‘The Moral High Ground’: Washington Governor Chris Gregoire Comes Out in Support of Same-Sex Marriage
Washington state’s Democratic governor says she supports same-sex marriage and has vowed to propose legislation that would legalize such unions.
The Seattle Times reports that Gov. Chris Gregoire has pledged to introduce a same-sex marriage bill during the upcoming legislative session, which begins next Monday. The governor has long supported giving LGBT couples the same rights as heterosexual spouses, but her ‘coming out’ in support of full marriage equality marks the culmination of a seven-year inner journey towards greater acceptance and justice for all Washingtonians. As a Catholic, Gregoire had to overcome her religion’s vehement opposition to marriage equality.
Gregoire’s evolution can be seen through statements she’s made on the subject of same-sex marriage over the years.
While running for governor in 2004, she opined: “I do not believe that Washington state is ready to support gay marriage.”
In 2008, she said: “To me, the state’s responsibility is to absolutely ensure equality. The other is a religious issue, and I leave it to the churches to make that call about marriage.”
Speaking Wednesday surrounded by same-sex marriage supporters, Gregoire said she’s “sorted out” her position on gay marriage “in my head and in my heart”: “I have been on my own journey. I will admit that. It has been a battle for me with my religion. I have always been uncomfortable with the position that I have taken publicly. And then I came to realize the religions can decide what they want to do but it is not OK for the state to discriminate.”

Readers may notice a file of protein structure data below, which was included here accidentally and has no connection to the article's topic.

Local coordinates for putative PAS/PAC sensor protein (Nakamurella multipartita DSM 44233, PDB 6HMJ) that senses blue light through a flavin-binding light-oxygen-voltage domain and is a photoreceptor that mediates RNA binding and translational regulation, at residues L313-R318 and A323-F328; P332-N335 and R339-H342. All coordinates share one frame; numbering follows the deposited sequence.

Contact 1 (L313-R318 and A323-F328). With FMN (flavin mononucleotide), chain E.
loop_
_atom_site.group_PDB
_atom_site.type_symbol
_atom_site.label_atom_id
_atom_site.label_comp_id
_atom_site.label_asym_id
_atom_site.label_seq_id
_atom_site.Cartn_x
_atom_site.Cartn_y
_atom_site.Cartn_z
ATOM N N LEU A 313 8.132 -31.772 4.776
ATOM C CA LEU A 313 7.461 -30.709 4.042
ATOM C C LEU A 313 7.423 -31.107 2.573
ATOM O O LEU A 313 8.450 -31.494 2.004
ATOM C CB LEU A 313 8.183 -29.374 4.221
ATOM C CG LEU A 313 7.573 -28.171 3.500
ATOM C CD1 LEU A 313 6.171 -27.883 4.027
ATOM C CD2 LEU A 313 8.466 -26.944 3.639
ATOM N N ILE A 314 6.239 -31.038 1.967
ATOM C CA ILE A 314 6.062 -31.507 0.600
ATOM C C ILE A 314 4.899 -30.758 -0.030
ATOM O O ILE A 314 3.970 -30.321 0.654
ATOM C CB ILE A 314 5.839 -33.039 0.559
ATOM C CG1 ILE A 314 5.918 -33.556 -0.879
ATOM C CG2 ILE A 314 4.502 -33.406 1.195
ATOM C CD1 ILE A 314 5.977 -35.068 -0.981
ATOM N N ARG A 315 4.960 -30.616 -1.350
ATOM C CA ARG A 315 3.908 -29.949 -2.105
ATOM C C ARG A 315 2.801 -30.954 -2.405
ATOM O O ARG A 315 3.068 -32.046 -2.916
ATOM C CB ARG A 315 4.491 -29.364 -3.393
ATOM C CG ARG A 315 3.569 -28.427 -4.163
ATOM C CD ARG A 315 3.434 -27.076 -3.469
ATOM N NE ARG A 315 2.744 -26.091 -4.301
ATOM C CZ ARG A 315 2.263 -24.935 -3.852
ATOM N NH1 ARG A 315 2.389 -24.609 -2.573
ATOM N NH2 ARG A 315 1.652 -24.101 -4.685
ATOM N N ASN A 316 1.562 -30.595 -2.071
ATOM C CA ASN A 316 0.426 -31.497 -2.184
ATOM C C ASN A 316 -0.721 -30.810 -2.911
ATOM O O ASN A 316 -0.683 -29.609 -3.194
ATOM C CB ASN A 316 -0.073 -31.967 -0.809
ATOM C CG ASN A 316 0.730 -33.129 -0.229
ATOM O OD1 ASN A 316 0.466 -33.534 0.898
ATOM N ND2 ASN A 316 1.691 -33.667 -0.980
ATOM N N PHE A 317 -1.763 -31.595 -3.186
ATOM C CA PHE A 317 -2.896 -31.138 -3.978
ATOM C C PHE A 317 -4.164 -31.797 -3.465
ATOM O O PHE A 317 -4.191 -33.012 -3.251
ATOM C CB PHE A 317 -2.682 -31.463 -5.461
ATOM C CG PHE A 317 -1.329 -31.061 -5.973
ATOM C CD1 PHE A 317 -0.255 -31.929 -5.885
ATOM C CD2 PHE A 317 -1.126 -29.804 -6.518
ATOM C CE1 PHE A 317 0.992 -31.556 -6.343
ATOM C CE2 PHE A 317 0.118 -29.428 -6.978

Gregoire says that like her views, she believes the public’s opinions on same-sex marriage have also evolved.
She asserted that same-sex marriage ought to be legalized for the sake of couples:
“When someone asks me about my marriage to Mike, I don’t tell them I have a contract with legal rights. I don’t even think about that. What I say is I love my husband. I’m in a 36-year committed relationship. … That’s what marriage really means to human beings,” she said.
“They (gays and lesbians) have to have the same ability to say it’s love, it’s commitment, it’s partnership, it’s responsibility. It’s not a contract. They want to be able to stand in front of their friends and express their love just like Mike and I did 36-plus years ago. To deny that equality is just wrong.”
That ought to be self-evident, but the forces of superstition and bigotry will surely resist her efforts to achieve equality for all Washingtonians. Greg Magnoni, a spokesman for the Roman Catholic Archdiocese of Seattle, told the Seattle Times that the Church would be “looking for the Legislature to uphold the current legal definition of marriage as between a man and a woman.”
“The position of the Catholic Church is clear,” he added.
State Rep. Matt Shea (R-Spokanne Valley) believes the state has more pressing issues to worry about.
“I don’t see why we’re bringing this up now,” Shea told the Seattle Times. “It appears to be diverting our attention away from the budget crisis we have in this state.”
But as far as those who support marriage equality are concerned, nothing is more pressing than ensuring that all Americans enjoy equal rights.
Currently, only New York, Massachusetts, Connecticut, Vermont, New Hampshire, Iowa, the District of Columbia and the Coquille and Squamish Native American tribes– the latter which is located in Washington state– have legalized same-sex marriage in the United States.
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